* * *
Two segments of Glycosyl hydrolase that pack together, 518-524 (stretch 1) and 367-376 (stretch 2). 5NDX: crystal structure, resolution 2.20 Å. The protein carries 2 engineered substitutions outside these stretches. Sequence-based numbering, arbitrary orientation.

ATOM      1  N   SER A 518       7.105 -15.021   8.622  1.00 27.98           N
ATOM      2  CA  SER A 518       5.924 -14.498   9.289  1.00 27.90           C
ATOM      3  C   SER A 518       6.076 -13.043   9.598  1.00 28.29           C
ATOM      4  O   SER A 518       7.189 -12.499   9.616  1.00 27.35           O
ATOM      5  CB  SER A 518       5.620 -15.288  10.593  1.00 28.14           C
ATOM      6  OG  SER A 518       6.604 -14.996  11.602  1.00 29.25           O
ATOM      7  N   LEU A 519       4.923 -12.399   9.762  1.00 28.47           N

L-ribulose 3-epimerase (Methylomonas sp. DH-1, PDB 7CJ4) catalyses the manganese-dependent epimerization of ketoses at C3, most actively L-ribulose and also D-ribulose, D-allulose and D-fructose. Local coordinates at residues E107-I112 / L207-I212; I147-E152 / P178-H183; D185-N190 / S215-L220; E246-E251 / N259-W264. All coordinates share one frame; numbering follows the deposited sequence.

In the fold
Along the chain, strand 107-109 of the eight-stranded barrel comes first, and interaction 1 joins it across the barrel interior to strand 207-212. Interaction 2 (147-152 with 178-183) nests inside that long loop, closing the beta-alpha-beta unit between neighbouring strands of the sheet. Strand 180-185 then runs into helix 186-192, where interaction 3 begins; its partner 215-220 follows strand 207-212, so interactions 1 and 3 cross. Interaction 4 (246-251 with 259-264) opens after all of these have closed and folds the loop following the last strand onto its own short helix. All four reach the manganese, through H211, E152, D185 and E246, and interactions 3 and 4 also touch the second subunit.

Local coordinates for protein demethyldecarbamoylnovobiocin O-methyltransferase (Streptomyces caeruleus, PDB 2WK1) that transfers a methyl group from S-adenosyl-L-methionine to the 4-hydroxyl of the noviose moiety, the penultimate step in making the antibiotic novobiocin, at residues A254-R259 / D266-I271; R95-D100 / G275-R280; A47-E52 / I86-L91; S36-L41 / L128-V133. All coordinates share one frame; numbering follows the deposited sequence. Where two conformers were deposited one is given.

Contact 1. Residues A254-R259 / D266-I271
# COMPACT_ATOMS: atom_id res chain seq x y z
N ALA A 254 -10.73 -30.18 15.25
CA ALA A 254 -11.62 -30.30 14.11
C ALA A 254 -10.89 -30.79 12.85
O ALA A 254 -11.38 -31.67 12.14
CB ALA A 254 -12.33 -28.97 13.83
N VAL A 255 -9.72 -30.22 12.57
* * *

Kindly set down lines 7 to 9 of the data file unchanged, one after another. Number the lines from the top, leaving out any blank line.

ATOM      6  OG  SER A 518       6.604 -14.996  11.602  1.00 29.25           O
ATOM      7  N   LEU A 519       4.923 -12.399   9.762  1.00 28.47           N

L-ribulose 3-epimerase (Methylomonas sp. DH-1, PDB 7CJ4) catalyses the manganese-dependent epimerization of ketoses at C3, most actively L-ribulose and also D-ribulose, D-allulose and D-fructose. Local coordinates at residues E107-I112 / L207-I212; I147-E152 / P178-H183; D185-N190 / S215-L220; E246-E251 / N259-W264. All coordinates share one frame; numbering follows the deposited sequence.